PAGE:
Monday, 31 August 2015

Our ordeal at The Royal York Hotel

Swearing never again
With my friend visiting from Germany for a week, we decided on making a tourist trip into Yorkshire, stopping over in Leeds to see an old and even taller German friend of his before spending the night in York.
As we boarded the tour bus in York the following morning we were regaled with the legendary yarn that when Queen Victoria visited York in September 1854 on her way to Balmoral, she was entertained in the banqueting rooms of the railway station where after dispensing with those pleasantries of pomp and pageantry she was presented with the bill. As the story is told, she felt insulted that she swore never to visit York again.
One Queen in the 19th Century having a rotten experience in York and then to find our imperial selves on the end of another rotten York experience was turning out to be more than a coincidence, we were literally sworn to never return.
As we left
However, for the quick thinking of the Operations Manager of The Royal York Hotel which backs onto the York railway station yesterday morning, that would have been the case. We received a 50% refund on the cost of our room for the night as a sort of compensation for the ordeal we suffered in the narrative that follows.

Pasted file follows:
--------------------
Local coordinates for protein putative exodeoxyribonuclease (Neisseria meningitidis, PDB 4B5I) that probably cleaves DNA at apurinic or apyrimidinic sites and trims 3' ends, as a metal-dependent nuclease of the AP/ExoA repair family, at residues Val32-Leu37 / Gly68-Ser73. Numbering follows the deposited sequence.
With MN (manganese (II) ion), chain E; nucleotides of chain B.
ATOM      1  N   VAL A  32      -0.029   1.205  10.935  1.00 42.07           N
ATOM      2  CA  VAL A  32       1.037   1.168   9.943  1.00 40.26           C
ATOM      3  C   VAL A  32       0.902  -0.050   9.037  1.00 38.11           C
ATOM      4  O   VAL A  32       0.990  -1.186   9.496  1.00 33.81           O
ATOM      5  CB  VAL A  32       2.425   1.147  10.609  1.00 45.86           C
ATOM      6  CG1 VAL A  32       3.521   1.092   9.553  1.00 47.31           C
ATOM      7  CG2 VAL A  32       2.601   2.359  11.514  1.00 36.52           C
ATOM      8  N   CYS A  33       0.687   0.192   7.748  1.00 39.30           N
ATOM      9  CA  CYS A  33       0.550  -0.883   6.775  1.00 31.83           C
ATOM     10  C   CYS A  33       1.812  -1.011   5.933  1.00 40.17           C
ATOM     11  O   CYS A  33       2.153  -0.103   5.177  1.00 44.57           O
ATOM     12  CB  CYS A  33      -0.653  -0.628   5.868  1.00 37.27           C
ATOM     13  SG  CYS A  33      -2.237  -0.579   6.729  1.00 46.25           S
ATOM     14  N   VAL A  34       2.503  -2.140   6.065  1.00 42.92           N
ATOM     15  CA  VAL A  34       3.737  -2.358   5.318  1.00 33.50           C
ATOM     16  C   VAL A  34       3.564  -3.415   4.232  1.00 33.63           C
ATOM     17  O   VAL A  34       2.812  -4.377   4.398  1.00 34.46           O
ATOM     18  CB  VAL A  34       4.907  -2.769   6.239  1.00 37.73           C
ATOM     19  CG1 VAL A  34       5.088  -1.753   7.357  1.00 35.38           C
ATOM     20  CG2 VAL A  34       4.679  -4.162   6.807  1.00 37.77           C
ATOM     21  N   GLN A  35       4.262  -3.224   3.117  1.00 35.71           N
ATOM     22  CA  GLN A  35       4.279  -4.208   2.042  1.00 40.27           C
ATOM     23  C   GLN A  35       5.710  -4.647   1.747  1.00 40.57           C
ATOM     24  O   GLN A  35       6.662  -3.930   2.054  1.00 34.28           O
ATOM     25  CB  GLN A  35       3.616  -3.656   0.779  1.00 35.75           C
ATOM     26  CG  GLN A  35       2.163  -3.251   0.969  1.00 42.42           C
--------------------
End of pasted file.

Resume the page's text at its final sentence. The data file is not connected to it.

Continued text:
The way I had planned the weekend was to stopover in Leeds for an hour and then arrive in York in the later afternoon to visiting some interesting places before continuing our tourism the next morning.
However, we spent over four hours in Leeds and by the time we arrived in the York, we were literally exhausted. We had booked a superior twin room and were promptly checked-in for Room 504.
A nightmare in York
The room was on the fifth floor, but the installed elevator only covered the first three floor and then we had to climb stairs in what might have been an annex of the original building to get to the fifth floor.
On entering our room, we took off our jackets and I made to open the window which I found would not yield, the rolled screen-blind itself was damaged as the string stays that were to work on both ends of the blind when the drawstring was being pulled had broken on one end. I did a quick fix of it and I drew up the blind.